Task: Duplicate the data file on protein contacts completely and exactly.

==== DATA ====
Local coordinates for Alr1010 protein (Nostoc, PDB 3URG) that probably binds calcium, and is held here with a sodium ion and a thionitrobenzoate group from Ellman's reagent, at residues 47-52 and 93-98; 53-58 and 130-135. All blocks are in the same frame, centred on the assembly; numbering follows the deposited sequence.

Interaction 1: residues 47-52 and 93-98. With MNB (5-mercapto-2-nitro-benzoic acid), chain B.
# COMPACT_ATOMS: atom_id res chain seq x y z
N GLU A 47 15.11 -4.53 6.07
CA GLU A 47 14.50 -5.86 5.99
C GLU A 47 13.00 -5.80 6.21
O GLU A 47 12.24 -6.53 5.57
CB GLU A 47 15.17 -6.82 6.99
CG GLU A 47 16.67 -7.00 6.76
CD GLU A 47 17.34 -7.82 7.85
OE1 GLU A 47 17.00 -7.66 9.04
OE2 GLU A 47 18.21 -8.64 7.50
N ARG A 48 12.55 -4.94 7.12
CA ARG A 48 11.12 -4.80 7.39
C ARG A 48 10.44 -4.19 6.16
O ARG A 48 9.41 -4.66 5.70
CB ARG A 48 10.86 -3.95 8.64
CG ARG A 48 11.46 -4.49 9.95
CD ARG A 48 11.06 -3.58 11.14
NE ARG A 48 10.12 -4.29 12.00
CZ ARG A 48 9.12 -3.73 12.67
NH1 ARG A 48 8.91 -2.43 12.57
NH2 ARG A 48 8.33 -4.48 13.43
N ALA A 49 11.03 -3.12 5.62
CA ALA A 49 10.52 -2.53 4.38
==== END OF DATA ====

Local coordinates for Alr1010 protein (Nostoc, PDB 3URG) that probably binds calcium, and is held here with a sodium ion and a thionitrobenzoate group from Ellman's reagent, at residues 47-52 and 93-98; 53-58 and 130-135. All blocks are in the same frame, centred on the assembly; numbering follows the deposited sequence.

Interaction 1: residues 47-52 and 93-98. With MNB (5-mercapto-2-nitro-benzoic acid), chain B.
# COMPACT_ATOMS: atom_id res chain seq x y z
N GLU A 47 15.11 -4.53 6.07
CA GLU A 47 14.50 -5.86 5.99
C GLU A 47 13.00 -5.80 6.21
O GLU A 47 12.24 -6.53 5.57
CB GLU A 47 15.17 -6.82 6.99
CG GLU A 47 16.67 -7.00 6.76
CD GLU A 47 17.34 -7.82 7.85
OE1 GLU A 47 17.00 -7.66 9.04
OE2 GLU A 47 18.21 -8.64 7.50
N ARG A 48 12.55 -4.94 7.12
CA ARG A 48 11.12 -4.80 7.39
C ARG A 48 10.44 -4.19 6.16
O ARG A 48 9.41 -4.66 5.70
CB ARG A 48 10.86 -3.95 8.64
CG ARG A 48 11.46 -4.49 9.95
CD ARG A 48 11.06 -3.58 11.14
NE ARG A 48 10.12 -4.29 12.00
CZ ARG A 48 9.12 -3.73 12.67
NH1 ARG A 48 8.91 -2.43 12.57
NH2 ARG A 48 8.33 -4.48 13.43
N ALA A 49 11.03 -3.12 5.62
CA ALA A 49 10.52 -2.53 4.38